The second component — strengthening the rules to constrain national decision making –- is already underway. This year’s EU governance reform package includes proposals are to streamline procedures for economic surveillance and allow for sanctions to kick in automatically whenever a eurozone country breaks the Stability and Growth Pact’s rules. But these plans do not go far enough. In particular, the Stability and Growth Pact, signed by all eurozone members to avoid excessive budget deficits, should be modified to ensure compliance among all countries. In any event, the European Parliament has made progress by taking on the issue. It remains to be seen how successful its efforts will be.
Even if the structure of the EU remained unchanged, individual governments could do more to abide by common fiscal rules. For instance, they could introduce their own debt ceilings consistent with the EU’s stability programs. Such measures would halt excessive debt growth even before EU procedures were initiated. Rather like neighborhood watch programs, national debt ceilings would spread policing responsibilities and involve national parliaments and fiscal institutions in enforcing them.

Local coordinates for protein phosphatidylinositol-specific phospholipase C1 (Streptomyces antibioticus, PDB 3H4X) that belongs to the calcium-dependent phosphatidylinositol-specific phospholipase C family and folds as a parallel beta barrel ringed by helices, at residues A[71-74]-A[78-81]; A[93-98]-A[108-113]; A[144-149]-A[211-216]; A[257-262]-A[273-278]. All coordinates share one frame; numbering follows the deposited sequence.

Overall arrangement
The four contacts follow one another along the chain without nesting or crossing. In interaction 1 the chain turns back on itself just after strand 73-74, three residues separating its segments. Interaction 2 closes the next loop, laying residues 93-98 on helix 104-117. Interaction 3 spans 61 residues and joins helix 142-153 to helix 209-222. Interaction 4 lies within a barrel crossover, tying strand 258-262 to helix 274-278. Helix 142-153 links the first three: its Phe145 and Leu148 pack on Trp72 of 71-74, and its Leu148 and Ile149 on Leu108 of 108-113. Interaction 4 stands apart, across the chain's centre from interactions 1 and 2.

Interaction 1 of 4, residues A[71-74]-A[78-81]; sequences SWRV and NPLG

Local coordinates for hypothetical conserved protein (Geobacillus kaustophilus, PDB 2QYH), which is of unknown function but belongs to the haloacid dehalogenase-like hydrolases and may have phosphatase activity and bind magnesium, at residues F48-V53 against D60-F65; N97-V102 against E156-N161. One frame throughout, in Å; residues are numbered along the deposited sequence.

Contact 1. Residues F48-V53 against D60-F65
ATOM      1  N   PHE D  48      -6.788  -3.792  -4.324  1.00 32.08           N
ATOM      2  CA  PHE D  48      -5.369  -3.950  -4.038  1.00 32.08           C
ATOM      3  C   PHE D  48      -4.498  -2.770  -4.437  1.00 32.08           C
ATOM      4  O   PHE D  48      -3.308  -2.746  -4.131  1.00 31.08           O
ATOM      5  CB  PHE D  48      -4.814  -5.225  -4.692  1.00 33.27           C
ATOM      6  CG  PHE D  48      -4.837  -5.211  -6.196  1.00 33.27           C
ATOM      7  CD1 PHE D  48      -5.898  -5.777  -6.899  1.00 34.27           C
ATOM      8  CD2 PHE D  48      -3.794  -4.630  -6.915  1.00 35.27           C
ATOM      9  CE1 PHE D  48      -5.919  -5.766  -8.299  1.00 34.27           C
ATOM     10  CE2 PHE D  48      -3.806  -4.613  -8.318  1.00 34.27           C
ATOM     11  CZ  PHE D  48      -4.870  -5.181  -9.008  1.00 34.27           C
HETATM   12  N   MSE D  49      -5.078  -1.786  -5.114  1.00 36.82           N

Debt ceilings, however, contain an inherent “good times” bias — most include no mechanisms to prevent governments from busting through them in times of emergency. One way to police debt ceilings (and to ensure that decisions are in the collective interest) would be to give the EU responsibility for issuing public debt in the eurozone. Member states would no longer have the ability to issue debt to cover expenses over the limit.
Had such measures, known as debt breaks, been in place all along, Greece would neither have been able to expand its debt in 2009 nor hide it. By refusing to issue more debt to Greece, the EU would have forced the country to take corrective measures at a much earlier stage. In that situation, Greece would have had to come up with immediate additional financing on its own — either by sharply cutting expenditures or by raising taxes — or else request the support of the European Stability Mechanism, which finances strict economic adjustment programs. In both scenarios, the damage to the rest of the eurozone would have been more contained than it was this past year.
This is not the same as issuing bonds on behalf of the whole EU in the form of Eurobonds, as some commentators and politicians have proposed. For Eurobonds to work, the eurozone would have to have a federal system of taxation and revenue transfers. Under a debt-brakes system, national treasuries would still be responsible for their own debt, and fiscal instruments would still differ from country to country, but the total amount of debt allowed for each would have to be agreed on at the EU level — and the decision would be binding.